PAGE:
U.S. car sales fell 2017 for the first time since 2009.
But don’t panic — the dip was fairly modest and the industry is still in pretty good shape.
Annual sales fell 1.8% to 17.2 million vehicles according to final figures from Autodata, which tracks sales.
But the average car price is actually climbing, so total revenue collected for U.S. car sales may actually have edge slightly higher. Consumers are buying more expensive models, such as crossovers instead of traditional sedans, and are also upgrading with more expensive features, such as automatic braking and lane detection warnings.
Buyers paid an average of $35,082 per car in 2017, a record that is up 2.3% from a year earlier. Relatively easy access to credit and more leasing options are helping to boost both sales and prices.
Even if U.S car sales are slipping, global auto sales in 2017 are expected to hit a record 94.5 million vehicles, up 2.5% when those final numbers are in next month, fueled by continued strong demand in China, which is the largest market for auto sales.
“It’s been an unprecedented run,” said Michelle Krebs, senior industry analyst with AutoTrader, of the seven straight years of rising auto sales. “The industry is still in very good shape. A lot of the decline is due to a drop in purchases by rental car companies. The retail side (of sales to consumers) is still pretty strong.”
Overall sales are at a historically high level. Despite the modest decline in 2017, “this will be the third consecutive year of 17-plus million sales,” said Tom Libby, manager of industry analysis for IHS Markit. “This is the first time this has happened since the inception of the industry more than 100 years ago.”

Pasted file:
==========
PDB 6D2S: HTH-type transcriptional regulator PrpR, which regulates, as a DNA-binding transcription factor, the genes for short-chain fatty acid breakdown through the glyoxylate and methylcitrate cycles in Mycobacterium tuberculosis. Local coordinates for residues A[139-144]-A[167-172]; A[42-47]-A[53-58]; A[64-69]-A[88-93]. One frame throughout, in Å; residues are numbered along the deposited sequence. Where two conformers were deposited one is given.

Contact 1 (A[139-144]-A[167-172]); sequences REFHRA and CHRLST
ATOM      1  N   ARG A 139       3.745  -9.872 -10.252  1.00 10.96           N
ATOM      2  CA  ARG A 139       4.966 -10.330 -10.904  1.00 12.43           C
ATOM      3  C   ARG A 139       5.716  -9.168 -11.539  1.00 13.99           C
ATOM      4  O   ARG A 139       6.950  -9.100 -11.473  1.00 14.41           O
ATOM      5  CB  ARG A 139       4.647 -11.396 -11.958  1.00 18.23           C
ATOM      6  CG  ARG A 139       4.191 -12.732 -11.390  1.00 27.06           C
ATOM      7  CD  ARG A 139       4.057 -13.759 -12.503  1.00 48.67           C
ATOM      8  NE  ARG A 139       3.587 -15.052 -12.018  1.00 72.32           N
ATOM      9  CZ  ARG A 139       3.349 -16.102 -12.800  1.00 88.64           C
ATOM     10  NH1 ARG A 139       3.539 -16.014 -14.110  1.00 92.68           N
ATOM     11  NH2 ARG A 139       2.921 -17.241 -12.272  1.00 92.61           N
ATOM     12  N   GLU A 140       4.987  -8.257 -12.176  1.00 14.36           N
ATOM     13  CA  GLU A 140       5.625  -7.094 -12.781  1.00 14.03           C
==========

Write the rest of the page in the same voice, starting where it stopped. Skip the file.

And low unemployment, strong job growth and the benefits of the recently passed tax cut should help support sales going forward, even if there is another modest decline in 2018 as most forecasts predict.
The situation was much more dire in 2009, the last time the industry posted a year-over-year sales decline. Amid the Great Recession, annual auto sales plunged 21% to just 10.3 million cars sold, a 27-year low. General Motors and Chrysler tumbled into bankruptcy, requiring a federal bailout to remain in business. Later that year the federal government pumped additional cash into the industry through a cash-for-clunkers program that paid consumers to scrap their older cars and buy new ones.
Now GM, Fiat Chrysler and Ford are all solidly profitable with enough cash on hand to fund ambitious research and development programs aimed at producing the next generation of self-driving and electric cars. Employment at U.S. auto plants is up about 50% from the low hit in the summer of 2009.
There are still plenty of challenges ahead for automakers, including the growth of ride sharing services such as Uber and the arrival of self-driving cars. All of that could impact demand for new cars going forward, but Krebs said it will be decades before those factors hurt auto sales.
Correction: The headline on an earlier version of this article incorrectly stated the number of years since U.S. auto sales last fell.